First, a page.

Eyeing a Cure for Blindness in Indonesia

Eyeing a Cure for Blindness in Indonesia

Written by Amra Naidoo 
Edited by Sing Suen Soon 

“It’s such a small organ, the eye – and what a big role it plays.
Close your own eyes, and see how big.” – Dr Sanduk Ruit, Founder, A New Vision

80% of all blindness can be cured. 90% of the entire world’s visually impaired live in low income settings. Two thirds of all visually impaired are women. Let that sink in. There are people out there who are blind or have low vision because of their gender and their income level. Led by Dr. Ruit and his supporters, A New Vision is an organisation in Indonesia working to change this. With an estimated 285 million people who are visually impaired worldwide according to the World Health Organisation, which is literally millions of people’s lives that can be drastically changed in an instant.

In tropical countries, such as Indonesia cataracts form 10-15 years earlier than in most other countries due to a higher exposure to UV rays, especially for those people whose occupations are outdoors or rural. Due to this and other reasons, Indonesia is ranked as second in the World for cases of blindness. But, this can be changed. According to A New Vision, of the 80% of people who have curable blindness, 50% are caused by cataracts and 30% by refractive errors. And, thanks to the advancement in medical technology, most patients can see again after a 10-minute, low-cost surgery. For only US$100, 4 out of 5 people, who are blind, can see again. With proper post-operation care, patients are able to regain their sight within 48 hours or less.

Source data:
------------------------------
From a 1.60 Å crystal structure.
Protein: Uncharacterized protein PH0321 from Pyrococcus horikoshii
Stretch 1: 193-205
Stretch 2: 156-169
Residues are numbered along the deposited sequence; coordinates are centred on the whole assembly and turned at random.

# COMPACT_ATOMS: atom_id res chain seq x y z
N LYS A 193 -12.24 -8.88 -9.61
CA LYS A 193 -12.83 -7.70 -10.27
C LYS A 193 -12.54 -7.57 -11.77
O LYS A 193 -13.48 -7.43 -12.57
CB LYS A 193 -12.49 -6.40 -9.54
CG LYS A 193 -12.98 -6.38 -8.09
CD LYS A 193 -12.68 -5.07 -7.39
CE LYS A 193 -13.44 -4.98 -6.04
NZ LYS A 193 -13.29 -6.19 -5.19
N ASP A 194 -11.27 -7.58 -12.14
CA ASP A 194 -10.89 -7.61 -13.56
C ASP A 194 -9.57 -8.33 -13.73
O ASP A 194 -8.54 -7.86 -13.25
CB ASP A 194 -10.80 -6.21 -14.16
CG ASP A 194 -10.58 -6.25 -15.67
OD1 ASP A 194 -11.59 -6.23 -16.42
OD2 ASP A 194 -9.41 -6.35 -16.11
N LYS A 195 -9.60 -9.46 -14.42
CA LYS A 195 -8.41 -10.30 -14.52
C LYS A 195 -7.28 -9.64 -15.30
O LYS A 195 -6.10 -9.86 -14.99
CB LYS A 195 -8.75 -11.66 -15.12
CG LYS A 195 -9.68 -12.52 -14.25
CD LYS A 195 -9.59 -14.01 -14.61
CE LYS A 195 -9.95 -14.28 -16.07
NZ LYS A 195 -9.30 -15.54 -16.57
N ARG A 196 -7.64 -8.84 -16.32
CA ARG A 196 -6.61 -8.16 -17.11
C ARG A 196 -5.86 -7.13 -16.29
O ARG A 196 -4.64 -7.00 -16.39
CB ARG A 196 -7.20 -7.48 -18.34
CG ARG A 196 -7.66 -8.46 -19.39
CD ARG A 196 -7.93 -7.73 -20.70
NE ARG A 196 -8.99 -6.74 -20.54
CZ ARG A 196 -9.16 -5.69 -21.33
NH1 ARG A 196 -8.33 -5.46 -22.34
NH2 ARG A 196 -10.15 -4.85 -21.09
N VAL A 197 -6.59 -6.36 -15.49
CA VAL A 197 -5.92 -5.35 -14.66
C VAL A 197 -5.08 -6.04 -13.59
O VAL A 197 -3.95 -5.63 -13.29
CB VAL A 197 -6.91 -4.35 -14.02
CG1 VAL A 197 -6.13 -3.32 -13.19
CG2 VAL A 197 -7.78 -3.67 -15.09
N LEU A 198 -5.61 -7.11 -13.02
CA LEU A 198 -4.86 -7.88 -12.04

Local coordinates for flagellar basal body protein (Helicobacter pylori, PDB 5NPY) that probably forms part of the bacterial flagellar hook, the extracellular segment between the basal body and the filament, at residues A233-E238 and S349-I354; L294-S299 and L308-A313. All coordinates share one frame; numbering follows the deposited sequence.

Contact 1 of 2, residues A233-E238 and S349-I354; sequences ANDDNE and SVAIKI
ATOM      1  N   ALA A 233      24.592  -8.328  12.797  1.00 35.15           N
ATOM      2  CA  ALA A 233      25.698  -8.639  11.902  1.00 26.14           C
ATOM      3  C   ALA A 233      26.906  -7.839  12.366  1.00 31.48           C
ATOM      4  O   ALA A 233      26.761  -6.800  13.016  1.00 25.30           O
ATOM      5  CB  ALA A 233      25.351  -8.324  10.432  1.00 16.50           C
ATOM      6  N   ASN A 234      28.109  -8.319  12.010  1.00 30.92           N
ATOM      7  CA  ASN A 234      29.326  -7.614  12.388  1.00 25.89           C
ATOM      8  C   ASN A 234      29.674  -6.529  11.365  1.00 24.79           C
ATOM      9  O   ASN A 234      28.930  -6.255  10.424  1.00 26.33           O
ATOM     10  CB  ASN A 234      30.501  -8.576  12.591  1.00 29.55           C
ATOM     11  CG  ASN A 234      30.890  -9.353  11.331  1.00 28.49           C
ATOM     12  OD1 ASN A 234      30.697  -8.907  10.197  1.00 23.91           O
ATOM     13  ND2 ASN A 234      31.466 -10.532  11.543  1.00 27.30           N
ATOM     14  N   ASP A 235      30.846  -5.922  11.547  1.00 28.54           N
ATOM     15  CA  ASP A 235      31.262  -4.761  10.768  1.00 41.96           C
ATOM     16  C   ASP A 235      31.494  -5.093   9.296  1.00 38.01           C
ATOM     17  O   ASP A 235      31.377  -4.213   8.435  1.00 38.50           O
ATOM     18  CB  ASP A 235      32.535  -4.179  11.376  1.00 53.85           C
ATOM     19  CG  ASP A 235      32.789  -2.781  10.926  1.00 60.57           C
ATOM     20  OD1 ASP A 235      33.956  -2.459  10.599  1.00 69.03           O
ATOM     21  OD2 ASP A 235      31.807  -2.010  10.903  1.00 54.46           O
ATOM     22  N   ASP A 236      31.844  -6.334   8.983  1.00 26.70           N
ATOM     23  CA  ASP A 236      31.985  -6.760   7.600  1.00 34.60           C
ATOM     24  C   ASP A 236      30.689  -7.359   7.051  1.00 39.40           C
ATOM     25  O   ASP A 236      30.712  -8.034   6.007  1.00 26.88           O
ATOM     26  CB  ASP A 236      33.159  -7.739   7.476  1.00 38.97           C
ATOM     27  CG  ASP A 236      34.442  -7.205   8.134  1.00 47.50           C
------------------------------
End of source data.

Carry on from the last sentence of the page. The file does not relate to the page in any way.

Theresia Sembiring, Program Coordinator and Team Representative for A New Vision says, “I have seen many women who are blind [and] lost not only their eyesight but also their husbands. Fathers who abandoned their families when [their] daughter become blind. Girls who cannot go to school because they are tasked to look after their blind grandparents. All these tragedies could have been avoided through a 10-minute one-off sight restoration surgery”.

Based on World Health Organization estimates, among 285 million of the visually-impaired, two-thirds are female. So, although the organisation expects patient ratios to be around 35% male, and 65% female, a cultural preference for men to be treated in the place of, or before women leads to a patient ratio of 60% male, and 40% female.

A New Vision is working to change this by making eye care accessible in the communities they serve, regardless of their ability to pay. So far, 16,000 surgeries have been completed since the organisation’s start in 2011 and they hope to grow their work with your support. They’ve been selected as a Project Inspire 2016 semi-finalist and are currently competing in the crowdfunding stage of the competition to become one of ten finalists. Every donation to their campaign counts as your vote to get them through to the top ten. Votes can be made online at www.projinspire.com until Wednesday 26th October. Make your voice heard!



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